It’s good to see popular science fiction taking note of the latest developments in embodied cognition, and hopefully we’ll see more of this in the future with the series. It may have just won at least one newly intrigued viewer.
Read Full Post »
Posted in Artificial Intelligence, Biological Sciences, Cognitive Science, Computer Science, Monday Profile, Perception, Robotics, Technology, tagged Artificial Intelligence, biology, cambrian intelligence, cog, CSAIL, elephants don't play chess, embodiment, flesh and machines, frege, Massachusetts Institute of Technology, MIT, MIT Artificial Intelligence Laboratory, MIT Computer Science and Artificial Intelligence Laboratory, mobots, perceptual reasoning, Robotics, robots, Rodney Brooks, sensorimotor reasoning, subsumption, subsumption architecture, symbolic processing, turing on December 15, 2008|
1 Comment »
is a Professor of Robotics at the Massachusetts Institute of Technology, and he also the directs the MIT Computer Science and Artificial Intelligence Laboratory
. Unquestionably, Brooks is the figurehead and principle leader of the embodied robotics movement.
Since his work was first published in 1986, Brooks has brought forth a new era in artificial intelligence. Instead of focusing on symbolic processing, which classical artificial intelligence was modeled on, he prioritized robotic architectures which were biologically-inspired. That meant focusing on sensorimotor and perceptual abilities– the capabilities an intelligent agent needs to interact successfully with the real world.
Brooks was also the first to point out that programming and embodying sensorimotor intelligence was far more challenging than programming basic symbolic reasoning skills. Thus, he argued that complex intelligence must ultimately be built out of those sensorimotor capabilities rather than from symbolic reasoning systems.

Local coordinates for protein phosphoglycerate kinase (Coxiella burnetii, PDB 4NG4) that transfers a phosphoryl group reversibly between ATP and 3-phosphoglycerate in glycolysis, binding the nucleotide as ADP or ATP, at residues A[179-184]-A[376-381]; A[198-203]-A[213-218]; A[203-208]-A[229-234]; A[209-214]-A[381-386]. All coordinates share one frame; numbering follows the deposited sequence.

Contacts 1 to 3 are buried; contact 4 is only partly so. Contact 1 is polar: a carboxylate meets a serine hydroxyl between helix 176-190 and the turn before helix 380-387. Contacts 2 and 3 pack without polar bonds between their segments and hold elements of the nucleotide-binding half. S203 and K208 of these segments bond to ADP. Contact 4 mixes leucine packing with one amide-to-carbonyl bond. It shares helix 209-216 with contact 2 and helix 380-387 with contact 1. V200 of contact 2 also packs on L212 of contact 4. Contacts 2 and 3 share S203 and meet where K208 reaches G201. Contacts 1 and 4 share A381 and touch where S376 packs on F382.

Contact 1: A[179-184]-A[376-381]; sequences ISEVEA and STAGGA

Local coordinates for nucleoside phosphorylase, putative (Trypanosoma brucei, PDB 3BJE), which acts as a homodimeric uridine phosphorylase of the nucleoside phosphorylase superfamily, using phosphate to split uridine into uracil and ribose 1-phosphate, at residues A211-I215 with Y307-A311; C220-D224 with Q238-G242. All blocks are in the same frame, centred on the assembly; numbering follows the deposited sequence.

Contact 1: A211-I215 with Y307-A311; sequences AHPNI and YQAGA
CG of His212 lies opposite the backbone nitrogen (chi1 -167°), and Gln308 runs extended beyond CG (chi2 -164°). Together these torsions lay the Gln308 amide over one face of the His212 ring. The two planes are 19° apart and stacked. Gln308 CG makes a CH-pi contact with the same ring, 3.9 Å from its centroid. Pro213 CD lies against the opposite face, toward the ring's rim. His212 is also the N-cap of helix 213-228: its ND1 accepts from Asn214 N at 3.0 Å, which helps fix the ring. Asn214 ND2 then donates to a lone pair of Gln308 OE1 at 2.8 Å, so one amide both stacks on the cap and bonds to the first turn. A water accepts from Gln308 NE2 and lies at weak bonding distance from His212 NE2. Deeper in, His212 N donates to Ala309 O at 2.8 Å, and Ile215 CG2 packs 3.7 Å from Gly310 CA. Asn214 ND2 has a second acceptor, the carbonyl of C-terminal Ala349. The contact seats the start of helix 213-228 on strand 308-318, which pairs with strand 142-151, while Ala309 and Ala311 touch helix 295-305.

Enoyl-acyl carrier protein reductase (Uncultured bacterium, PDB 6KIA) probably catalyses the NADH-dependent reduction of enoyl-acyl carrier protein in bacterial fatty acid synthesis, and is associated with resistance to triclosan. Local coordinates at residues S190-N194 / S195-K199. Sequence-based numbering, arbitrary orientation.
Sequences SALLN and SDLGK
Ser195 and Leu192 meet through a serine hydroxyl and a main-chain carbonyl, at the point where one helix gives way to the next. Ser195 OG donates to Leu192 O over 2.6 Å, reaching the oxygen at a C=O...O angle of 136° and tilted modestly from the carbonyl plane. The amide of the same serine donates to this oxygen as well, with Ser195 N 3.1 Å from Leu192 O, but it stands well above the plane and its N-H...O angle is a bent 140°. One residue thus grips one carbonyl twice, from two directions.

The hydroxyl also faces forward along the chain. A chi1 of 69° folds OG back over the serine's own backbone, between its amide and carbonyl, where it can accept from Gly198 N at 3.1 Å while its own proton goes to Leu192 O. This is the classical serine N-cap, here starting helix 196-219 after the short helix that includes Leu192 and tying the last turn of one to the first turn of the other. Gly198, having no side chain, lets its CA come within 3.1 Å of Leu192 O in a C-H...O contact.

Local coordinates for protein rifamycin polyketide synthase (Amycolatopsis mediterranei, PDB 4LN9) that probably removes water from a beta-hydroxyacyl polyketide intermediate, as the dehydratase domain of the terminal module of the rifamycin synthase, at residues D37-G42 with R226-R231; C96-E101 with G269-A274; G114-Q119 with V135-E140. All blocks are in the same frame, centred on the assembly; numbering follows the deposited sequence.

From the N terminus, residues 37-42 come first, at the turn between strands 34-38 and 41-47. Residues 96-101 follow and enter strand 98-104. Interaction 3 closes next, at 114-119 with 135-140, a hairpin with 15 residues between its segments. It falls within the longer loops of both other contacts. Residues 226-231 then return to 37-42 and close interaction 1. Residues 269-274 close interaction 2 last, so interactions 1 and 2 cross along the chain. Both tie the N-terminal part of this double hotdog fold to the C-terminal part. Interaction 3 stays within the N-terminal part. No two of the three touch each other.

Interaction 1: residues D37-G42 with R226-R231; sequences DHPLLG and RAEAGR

His classic article on this subject is titled Elephants Don’t Play Chess. His canonical books include the insightful Flesh and Machines, as well as Cambrian Intelligence. He is also a great popularizer of the subject, and has been featured in motion picture documentaries such as in Fast, Cheap and Out of Control.
Some of his new work is in developing low cost robots that will empower workers and evolve the world’s labor markets.
Read Full Post »
Posted in Artificial Intelligence, Cognitive Science, Computer Science, Perception, Robotics, Technology, tagged Artificial Intelligence, Cognitive Science, cognitivism, embodied cognition, embodied robotics, embodiment, Jetsons, Lost in Space, MIT, MIT robotics laboratory, New York Times, Nicholas Roy, robot maids, robot pets, Robotics, science, Stanley Kubrick, terminator on December 6, 2008|
2 Comments »
In this recent NY Times article, we get asked: “What happened to all of those early promises of having cogent robots, fully or partially integrated into our society, helping us out with all of our daily tasks?” Where are our robot maids, like in The Jetsons? Robots to dramatically and obnoxiously warn us of impending dangers, such as in Lost in Space? Robot pets? It’s already just about 8 years after Stanley Kubrick’s ominous prediction of 2001, so where are they?
‘Artificial intelligence’ has become a radical misnomer with the focus more on the ‘artificial’ rather than the ‘intelligence’. Cutting edge roboticists at the MIT robotics laboratory have an astute answer. Quite simply, early models of artificial intelligence took it for granted what seem to us to be simple bodily tasks, motor functions and perceptive abilities. It turns out that those are actually the most difficult kinds of abilities to program.
If cognition is fundamentally embodied, then it’s no surprise that intelligence hasn’t emerged in robots. Before you can have real, versatile intelligence, you have to master simple motor tasks in non-structured environments. It turns out our ability to do things like reach and grab for objects or walk through a changing environment has more to do with higher cognition than anything else. And so far, we can’t even put together a robot with the same motor capabilities of a newborn; or a cockroach, for that matter.
On the bright side, there’s also no foreseeable danger of assassin terminators taking over the world, either.
Read Full Post »